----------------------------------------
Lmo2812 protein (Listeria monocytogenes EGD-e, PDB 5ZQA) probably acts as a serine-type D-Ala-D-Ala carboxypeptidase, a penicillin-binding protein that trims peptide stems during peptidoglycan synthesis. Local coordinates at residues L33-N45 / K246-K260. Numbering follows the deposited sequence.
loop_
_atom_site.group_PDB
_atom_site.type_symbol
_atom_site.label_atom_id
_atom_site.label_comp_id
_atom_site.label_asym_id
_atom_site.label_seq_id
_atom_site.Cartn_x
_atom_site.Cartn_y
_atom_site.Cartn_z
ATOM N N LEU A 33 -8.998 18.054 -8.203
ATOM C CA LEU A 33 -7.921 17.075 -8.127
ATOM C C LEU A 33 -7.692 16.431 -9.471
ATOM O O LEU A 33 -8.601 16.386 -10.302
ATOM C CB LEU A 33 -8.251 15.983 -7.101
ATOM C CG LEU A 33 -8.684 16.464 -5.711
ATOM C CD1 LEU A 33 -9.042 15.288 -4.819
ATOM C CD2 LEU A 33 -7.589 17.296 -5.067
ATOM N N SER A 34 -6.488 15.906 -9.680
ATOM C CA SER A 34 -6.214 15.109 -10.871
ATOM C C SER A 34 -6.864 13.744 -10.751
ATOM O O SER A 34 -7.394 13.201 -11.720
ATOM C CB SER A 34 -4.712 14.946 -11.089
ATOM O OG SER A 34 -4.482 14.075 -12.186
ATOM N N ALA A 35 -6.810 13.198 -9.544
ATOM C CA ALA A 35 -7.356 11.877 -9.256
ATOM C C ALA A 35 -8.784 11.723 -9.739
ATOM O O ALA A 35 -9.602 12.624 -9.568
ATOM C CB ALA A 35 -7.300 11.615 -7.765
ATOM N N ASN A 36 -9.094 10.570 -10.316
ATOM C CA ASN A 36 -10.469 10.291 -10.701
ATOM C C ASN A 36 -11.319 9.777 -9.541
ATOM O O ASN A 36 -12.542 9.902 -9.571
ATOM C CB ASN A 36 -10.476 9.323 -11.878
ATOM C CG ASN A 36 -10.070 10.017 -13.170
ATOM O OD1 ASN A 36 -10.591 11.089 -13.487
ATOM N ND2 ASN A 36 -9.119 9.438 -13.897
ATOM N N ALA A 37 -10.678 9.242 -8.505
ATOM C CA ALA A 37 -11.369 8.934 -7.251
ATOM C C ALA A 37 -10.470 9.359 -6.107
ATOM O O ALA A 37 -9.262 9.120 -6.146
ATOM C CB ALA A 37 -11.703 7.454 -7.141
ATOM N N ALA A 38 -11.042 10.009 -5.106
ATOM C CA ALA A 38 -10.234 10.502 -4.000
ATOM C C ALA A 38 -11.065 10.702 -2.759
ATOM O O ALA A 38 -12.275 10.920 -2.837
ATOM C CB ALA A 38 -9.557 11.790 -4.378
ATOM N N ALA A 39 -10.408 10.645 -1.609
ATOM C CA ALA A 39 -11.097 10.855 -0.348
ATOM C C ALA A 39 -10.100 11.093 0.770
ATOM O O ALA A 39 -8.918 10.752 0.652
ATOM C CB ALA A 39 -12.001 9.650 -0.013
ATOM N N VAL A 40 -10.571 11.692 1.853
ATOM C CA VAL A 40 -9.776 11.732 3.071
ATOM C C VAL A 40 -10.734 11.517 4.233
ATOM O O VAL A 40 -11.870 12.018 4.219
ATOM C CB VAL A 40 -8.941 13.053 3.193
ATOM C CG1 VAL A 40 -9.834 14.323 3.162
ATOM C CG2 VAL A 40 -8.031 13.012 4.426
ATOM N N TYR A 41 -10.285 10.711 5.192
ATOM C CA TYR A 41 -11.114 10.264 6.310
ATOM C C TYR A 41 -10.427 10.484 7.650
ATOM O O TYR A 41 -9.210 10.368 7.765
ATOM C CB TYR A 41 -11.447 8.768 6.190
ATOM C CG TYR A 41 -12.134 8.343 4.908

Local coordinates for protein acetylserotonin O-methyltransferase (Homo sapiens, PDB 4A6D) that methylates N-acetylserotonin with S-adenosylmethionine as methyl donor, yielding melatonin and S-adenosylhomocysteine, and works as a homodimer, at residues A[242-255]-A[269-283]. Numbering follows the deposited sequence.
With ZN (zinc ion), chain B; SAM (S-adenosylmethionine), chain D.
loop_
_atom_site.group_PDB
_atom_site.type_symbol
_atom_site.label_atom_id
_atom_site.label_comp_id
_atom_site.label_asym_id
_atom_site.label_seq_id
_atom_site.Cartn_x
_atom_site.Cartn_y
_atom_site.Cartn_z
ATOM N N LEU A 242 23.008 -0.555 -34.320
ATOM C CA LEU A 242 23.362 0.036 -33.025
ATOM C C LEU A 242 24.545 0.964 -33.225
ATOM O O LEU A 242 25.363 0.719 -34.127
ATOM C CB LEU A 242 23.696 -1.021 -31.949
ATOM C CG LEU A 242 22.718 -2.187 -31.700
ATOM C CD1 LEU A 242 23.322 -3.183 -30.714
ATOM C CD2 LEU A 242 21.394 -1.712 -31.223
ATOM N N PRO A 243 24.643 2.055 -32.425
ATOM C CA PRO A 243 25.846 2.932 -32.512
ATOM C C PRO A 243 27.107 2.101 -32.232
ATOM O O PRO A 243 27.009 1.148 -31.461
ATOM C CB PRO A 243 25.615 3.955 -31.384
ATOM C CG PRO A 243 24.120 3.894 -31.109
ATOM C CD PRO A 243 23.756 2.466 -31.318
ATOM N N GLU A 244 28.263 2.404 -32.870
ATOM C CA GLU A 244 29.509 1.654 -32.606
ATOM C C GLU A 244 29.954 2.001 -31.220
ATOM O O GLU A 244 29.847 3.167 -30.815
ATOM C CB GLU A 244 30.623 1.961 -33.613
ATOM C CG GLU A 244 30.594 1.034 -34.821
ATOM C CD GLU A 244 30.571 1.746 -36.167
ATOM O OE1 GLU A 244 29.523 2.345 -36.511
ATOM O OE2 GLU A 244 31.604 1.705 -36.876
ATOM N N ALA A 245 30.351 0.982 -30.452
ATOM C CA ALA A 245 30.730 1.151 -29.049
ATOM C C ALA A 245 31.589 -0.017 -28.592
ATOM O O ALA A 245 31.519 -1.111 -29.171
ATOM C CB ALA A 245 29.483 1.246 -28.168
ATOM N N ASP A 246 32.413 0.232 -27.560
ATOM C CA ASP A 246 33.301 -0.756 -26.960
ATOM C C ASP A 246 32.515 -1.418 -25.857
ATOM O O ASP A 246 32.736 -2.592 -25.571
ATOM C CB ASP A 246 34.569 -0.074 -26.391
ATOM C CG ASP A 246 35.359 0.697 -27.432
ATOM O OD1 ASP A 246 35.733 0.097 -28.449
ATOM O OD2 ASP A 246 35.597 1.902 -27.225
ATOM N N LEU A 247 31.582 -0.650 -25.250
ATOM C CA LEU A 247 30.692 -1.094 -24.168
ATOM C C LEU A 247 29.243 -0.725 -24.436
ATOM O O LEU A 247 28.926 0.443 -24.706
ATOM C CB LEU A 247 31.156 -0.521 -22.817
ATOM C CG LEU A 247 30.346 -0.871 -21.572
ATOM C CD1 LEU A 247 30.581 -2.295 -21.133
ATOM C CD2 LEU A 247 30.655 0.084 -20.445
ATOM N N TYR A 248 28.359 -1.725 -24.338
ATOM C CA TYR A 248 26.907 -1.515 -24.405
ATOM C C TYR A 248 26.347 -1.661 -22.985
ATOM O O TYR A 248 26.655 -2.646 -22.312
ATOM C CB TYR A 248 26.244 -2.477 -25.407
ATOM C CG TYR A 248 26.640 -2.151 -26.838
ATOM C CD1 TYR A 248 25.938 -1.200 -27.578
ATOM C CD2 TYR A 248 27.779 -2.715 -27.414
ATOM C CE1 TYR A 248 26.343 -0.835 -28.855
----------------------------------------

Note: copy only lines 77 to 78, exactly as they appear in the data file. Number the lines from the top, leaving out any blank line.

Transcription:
_atom_site.Cartn_y
_atom_site.Cartn_z